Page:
The Sock Puppetry Of The Los Angeles Times

Cross-ownership in the media business is a growing threat to the independence and diversity of the press. Numerous studies have demonstrated that when newspapers and television stations in the same market are owned by the same parent corporation, balanced coverage and local reporting suffer. One such study that was originally commissioned by the FCC was suppressed and ordered destroyed because it didn’t support the conservative chairman’s prejudice. Yet media conglomerates obsessed with expanding their power continue to lobby for weakening regulations.

The Los Angeles Times, an asset of the Tribune Company of Chicago, has been engaged in a full-court press to aid its parent in the fight to deregulate. The February 19, edition of their Business section contains an article that is nothing more than testimony on behalf of Tribune’s financial interests – at the expense of the public interest.

This is at least the third article that the Times has published on this subject in five months. There is nothing new to the arguments presented in this column. It mostly repeats the same old arguments made previously, and on which I reported here and here. They even trot out a fantasized tale of Richard Nixon’s involvement in stemming cross-ownership. Despite the fact that there is no objective truth to that claim, the Times has now inserted it into its articles twice. Both times they confessed that there was no basis for the claim, but both times they still managed to muddy the waters with it.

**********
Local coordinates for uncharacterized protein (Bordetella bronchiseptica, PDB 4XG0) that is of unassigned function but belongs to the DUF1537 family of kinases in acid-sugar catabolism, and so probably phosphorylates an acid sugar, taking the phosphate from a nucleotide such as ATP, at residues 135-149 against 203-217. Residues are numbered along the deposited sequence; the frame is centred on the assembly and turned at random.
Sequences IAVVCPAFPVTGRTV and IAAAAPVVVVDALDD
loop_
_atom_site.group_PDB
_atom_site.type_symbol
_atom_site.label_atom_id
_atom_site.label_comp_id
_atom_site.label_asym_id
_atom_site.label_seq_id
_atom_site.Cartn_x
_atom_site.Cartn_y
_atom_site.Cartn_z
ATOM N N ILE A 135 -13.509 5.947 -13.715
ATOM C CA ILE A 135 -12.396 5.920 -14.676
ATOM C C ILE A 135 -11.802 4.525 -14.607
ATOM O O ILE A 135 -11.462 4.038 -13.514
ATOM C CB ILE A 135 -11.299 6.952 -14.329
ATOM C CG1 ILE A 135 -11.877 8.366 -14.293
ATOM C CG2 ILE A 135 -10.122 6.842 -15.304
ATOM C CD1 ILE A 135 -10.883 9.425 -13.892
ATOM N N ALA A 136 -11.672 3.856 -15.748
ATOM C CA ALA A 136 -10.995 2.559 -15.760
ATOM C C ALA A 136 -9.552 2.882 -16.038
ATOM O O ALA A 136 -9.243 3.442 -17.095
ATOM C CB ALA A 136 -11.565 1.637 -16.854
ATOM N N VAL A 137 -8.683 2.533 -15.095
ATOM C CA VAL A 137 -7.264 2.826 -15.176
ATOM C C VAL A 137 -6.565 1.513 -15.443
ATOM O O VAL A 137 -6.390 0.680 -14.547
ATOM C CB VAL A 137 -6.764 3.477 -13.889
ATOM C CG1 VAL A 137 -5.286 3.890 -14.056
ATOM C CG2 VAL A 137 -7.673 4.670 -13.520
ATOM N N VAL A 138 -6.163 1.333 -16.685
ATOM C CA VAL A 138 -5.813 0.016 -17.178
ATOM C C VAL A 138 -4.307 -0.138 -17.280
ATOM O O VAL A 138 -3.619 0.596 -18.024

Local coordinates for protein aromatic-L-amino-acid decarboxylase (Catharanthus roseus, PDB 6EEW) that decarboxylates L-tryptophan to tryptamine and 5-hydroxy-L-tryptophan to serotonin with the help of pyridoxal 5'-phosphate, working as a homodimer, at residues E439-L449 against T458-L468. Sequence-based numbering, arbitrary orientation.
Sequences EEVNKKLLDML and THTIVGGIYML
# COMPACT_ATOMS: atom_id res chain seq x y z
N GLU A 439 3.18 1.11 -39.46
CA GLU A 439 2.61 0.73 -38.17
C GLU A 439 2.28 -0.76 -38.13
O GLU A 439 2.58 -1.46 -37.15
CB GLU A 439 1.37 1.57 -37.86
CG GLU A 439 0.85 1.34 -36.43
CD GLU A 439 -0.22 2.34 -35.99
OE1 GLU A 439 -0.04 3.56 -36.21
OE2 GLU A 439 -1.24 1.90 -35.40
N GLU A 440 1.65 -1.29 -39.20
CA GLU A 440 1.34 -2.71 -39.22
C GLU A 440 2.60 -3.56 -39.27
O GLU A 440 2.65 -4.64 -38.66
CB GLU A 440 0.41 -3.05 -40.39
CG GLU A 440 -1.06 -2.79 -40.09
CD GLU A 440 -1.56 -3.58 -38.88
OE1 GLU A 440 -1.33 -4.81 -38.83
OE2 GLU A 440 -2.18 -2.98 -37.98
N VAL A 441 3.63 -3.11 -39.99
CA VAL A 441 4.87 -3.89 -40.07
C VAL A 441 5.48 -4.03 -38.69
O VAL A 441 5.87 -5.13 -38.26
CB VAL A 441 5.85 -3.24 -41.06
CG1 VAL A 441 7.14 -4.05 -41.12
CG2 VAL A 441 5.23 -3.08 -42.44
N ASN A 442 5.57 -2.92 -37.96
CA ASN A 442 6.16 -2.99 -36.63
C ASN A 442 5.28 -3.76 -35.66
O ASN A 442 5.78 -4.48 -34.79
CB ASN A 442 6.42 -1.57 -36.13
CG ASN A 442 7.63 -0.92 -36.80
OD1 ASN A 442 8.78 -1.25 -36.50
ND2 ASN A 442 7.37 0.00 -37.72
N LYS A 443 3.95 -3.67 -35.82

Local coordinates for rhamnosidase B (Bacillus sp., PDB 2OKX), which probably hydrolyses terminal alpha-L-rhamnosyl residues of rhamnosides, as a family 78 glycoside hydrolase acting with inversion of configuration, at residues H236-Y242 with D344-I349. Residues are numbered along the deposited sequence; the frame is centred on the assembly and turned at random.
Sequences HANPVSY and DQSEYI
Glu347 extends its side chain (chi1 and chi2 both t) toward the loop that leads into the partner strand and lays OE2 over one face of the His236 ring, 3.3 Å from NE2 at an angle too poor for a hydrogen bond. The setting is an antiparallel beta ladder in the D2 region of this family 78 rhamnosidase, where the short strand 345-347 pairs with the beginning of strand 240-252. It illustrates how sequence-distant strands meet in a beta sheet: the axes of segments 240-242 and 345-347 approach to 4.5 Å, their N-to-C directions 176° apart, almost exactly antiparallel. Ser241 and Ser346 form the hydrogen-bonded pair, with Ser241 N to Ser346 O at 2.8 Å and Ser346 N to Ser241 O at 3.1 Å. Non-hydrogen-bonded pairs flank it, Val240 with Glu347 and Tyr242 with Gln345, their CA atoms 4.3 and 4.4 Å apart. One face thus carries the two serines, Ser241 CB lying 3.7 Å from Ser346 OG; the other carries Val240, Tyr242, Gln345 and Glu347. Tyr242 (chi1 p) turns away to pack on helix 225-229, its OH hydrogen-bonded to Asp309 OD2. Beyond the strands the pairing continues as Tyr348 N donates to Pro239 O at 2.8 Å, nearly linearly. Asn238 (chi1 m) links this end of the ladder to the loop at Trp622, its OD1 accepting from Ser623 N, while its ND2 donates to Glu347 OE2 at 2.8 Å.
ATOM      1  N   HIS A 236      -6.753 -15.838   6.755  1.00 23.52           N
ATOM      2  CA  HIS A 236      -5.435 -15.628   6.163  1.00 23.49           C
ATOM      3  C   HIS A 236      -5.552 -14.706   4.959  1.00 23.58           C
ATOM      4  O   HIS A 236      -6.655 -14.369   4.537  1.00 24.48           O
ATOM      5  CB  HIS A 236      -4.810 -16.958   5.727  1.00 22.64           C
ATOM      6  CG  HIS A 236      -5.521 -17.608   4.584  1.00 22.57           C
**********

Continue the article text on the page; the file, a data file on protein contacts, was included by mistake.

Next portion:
The new wrinkle is that they are now whining about how hard it is to find a buyer for the company which has been on the block for several months. After draconian cuts in the budget and staff (reducing the newsroom by 50%) didn’t motivate buyers, they now blame their woes on the fact that a waiver they received from the FCC to operate both the Times and KTLA-TV would not transfer to a new owner. Prospective buyers, therefore, would have to divest one of those properties, making the acquisition less attractive. Well, how about revoking the waiver now, forcing Tribune to make the divestment, then sell the slimmed-down company?

One revealing observation about this latest piece of self puffery is that the author, Jim Puzzanghera, quoted nine sources for the article. Seven of them supported the Big Media position on media policy. Is this an example of their commitment to be fair and balanced?

It’s not particularly surprising that the Times would allow itself to be used in this way by Tribune. The Times recently fired its editor and publisher and replaced them both with loyal corporate cronies from the Chicago nest. Now they are carrying out a self-serving agenda that is in itself the best argument against deregulation. While not surprising, it is still distressing to see a local paper being manipulated like a puppet by a distant master. If what’s left of the staff at the Times had any self-respect, they would yank Tribune’s arm from its ass and start to speak for itself and its community. Just who do they think they are here to serve?